For years, we bought rice in 25-pound sacks at an Asian market, and we went through those sacks at an alarming rate. Until finally, we didn’t. The change wasn’t abrupt, but it was there. The giant sacks of rice were lasting longer, then ultimately becoming impractical, taking up too much room in our cramped pantry.
Partly, it was that Marion was veering away from the delicious, but sometimes involved Chinese dinners that had been a mainstay of her cooking. And partly, it was that she was cooking less, as I began to muck about more in the kitchen. My attempts were all over the map, but rarely included Asian cuisine at that point. So, gradually, pasta pushed rice aside – in our pantry and on the table.
We don’t buy pasta in 25-pound sacks, but we do seem to go through a lot of linguine, fusilli, capellini, penne, and other more esoteric shapes. And curiously, even though we’re always buying it, we often seem to be out of the particular style we need when we’re cooking.
Recently, I’ve been seeing recipes for cooking orzo, the tiny rice-shaped pasta, risotto-style, first sautéing it in oil or butter and then adding the cooking liquid a little at a time, letting the orzo absorb it slowly. To me, substituting orzo for rice offers a couple of advantages. First, while you stir the orzo frequently, it doesn’t demand the relentless stirring most risotto recipes require. And second, at least to my palate, pasta has a less aggressively starchy flavor than rice, letting other flavors take the lead.
The recipe below is definitely that – you’ll find precise measures and (I hope) clear directions. But it’s as much a technique as a specific dish. Feel free to experiment at will. Substitute fresh mushrooms for the dried porcini I used. Add fresh peas or spinach. Skip the saffron. Swap a shallot for the leek. All that said, the saffron and the mushrooms (and their soaking liquid) gave this version a wonderful earthiness, as did the Parmesan. And the lemon juice was indispensable, adding a note of brightness at the end. As a side dish, it has a subtle complexity that sneaks up on you, rewarding you more with each bite.
Risotto-style orzo with porcini mushrooms
4 to 6 servings as a side
1 ounce dried porcini mushrooms
3 to 4 cups reduced sodium chicken broth
A pinch of saffron threads
2 tablespoons dry vermouth (optional—see Kitchen Note)
1 tablespoon olive oil
2 tablespoons unsalted butter
1 leek, white and light green part halved lengthwise, then cut into thin half moons
3 cloves garlic, minced
1 teaspoon dried tarragon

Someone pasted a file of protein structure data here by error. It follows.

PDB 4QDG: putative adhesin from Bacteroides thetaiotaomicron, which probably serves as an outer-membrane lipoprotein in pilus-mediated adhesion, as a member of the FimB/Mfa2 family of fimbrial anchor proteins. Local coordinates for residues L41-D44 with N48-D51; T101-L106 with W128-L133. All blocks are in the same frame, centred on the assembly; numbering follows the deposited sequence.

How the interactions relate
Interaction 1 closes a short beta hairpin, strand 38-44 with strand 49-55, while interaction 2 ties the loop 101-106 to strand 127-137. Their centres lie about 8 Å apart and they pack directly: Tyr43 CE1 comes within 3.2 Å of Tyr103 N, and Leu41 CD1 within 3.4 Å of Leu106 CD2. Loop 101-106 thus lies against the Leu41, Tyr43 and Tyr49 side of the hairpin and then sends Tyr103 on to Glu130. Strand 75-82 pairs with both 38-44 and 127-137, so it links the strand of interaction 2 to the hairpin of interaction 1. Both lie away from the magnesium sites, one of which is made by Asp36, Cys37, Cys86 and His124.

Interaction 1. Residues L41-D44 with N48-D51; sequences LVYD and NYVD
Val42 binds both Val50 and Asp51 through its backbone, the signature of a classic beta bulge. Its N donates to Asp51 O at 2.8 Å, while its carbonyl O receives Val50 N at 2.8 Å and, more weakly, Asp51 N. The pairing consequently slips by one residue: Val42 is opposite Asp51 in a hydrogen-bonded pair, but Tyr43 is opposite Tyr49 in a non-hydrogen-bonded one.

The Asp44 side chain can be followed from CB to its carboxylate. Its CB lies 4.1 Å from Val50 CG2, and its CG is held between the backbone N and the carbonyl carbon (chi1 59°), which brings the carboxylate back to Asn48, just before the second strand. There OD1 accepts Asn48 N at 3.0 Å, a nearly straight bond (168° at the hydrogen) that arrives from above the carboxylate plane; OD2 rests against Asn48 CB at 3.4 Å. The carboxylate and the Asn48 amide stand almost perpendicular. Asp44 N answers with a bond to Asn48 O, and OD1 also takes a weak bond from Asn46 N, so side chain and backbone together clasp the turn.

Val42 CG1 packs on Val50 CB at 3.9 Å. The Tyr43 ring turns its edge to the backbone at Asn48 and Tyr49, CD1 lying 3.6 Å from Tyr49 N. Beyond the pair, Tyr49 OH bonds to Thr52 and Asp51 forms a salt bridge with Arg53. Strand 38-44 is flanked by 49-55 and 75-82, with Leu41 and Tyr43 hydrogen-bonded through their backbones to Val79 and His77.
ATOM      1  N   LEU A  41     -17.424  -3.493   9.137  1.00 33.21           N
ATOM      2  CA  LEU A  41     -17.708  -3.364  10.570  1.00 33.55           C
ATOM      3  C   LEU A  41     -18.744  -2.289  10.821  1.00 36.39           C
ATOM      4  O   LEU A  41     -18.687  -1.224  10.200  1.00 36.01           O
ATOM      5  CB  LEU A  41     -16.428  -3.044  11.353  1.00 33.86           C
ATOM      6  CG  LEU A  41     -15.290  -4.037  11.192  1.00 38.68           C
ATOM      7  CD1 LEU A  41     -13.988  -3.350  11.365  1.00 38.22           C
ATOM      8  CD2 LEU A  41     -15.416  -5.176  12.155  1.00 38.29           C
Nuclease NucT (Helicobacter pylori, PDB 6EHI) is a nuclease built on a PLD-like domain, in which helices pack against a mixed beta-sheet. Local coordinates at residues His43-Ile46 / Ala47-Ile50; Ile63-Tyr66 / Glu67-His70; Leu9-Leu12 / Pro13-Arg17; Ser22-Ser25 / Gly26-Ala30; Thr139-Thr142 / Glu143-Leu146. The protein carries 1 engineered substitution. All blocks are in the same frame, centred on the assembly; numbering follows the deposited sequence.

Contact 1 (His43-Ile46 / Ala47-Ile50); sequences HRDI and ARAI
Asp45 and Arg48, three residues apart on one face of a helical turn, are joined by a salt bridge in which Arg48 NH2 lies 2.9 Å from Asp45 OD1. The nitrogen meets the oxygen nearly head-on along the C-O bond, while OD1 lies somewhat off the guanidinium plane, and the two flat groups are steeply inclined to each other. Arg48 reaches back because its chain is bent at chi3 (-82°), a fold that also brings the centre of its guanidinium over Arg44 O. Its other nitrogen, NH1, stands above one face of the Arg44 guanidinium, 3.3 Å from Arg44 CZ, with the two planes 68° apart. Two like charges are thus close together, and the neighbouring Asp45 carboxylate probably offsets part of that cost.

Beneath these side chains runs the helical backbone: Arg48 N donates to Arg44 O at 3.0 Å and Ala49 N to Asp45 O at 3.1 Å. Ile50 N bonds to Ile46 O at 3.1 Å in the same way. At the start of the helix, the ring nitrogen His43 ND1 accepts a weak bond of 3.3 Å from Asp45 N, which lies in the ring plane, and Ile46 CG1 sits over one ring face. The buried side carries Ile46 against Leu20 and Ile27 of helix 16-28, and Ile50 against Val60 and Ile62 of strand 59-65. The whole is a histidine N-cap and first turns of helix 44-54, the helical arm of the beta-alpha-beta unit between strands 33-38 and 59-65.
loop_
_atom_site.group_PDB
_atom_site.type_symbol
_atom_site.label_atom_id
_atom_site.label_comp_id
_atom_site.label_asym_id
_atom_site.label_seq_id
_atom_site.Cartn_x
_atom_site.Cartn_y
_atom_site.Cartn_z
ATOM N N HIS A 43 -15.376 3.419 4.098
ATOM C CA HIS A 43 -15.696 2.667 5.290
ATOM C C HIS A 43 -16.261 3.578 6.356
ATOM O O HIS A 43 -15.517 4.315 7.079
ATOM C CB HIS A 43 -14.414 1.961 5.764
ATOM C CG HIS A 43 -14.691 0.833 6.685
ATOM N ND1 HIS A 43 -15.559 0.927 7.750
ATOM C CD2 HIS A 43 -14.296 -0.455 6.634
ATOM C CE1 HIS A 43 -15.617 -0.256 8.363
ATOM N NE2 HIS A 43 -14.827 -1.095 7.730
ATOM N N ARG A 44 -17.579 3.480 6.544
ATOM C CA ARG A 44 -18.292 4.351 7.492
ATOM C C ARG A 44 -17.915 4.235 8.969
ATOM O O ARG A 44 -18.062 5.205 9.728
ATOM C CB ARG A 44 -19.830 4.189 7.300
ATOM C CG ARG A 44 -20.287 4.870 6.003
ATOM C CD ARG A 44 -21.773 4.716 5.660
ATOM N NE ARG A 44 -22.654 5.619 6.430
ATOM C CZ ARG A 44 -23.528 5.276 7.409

12 ounces dried orzo
Salt and freshly ground black pepper
1/2 cup freshly grated Parmesan cheese
2 tablespoons lemon juice
2 tablespoons chopped fresh parsley
1. Put the dried porcini mushrooms in a medium bowl and add 1-1/2 cups boiling water. Let the mushrooms steep for 10 minutes or so. Line a mesh strainer with a coffee filter or bit of paper towel and drain the mushrooms over a bowl, reserving the liquid. Rinse the mushrooms under cold running water and pat dry with paper towels. Chop coarsely and set aside. In a medium saucepan, combine the reserved mushroom liquid and enough broth to equal 4 cups. Heat the broth mixture over a low flame to just simmering as you prepare the other ingredients.
2. Add the pinch of saffron threads to the vermouth (if using) and set aside. (Take a moment to notice later how the saffron tints the vermouth a deep yellow – this is one of the fun little secret moments of cooking.)
3. In a medium saucepan or sauté pan (I used the latter), heat the oil and butter over a medium flame, swirling them together. Add the leeks and sweat until soft and translucent, stirring frequently, about 3 minutes. Add the garlic and tarragon and cook until fragrant, about 45 seconds, stirring constantly. Add the orzo and stir to coat with the oil and butter. Season with salt and pepper and cook for about 5 minutes, stirring frequently.
4. Stir in the mushrooms, then add the vermouth and saffron threads. Cook for about 1 minute, stirring to combine. Reduce heat to low.
5. Ladle in 1 cup of the broth mixture, stirring to combine. Cook, stirring frequently, but not obsessively. As the orzo absorbs the broth, add more, 1/2 cup at a time. This is all somewhat subjective. By the first 10 minutes of the 30 minute cooking time, I had used half of the broth and was getting mildly concerned. Don’t worry. Unless the heat is too high, you’re not going to end up with a pasta version of fried rice.
6. Do cook it the full 30 minutes, stirring frequently. The orzo will become nice and tender, without taking on that gummy quality you can sometimes get with true risotto. Turn off the heat and stir in the Parmesan, lemon juice and parsley. Taste and adjust the seasonings with salt and pepper. Serve.
Do I really need the vermouth? No. If you have it on hand it adds a nice little note to this already note-rich dish. But if you don’t drink – or do drink, but don’t keep vermouth on hand – just add the saffron threads with the garlic and tarragon.
Related post on Blue Kitchen: Saffron Pasta with Roasted Mushrooms, Caramelized Onions and Bell Pepper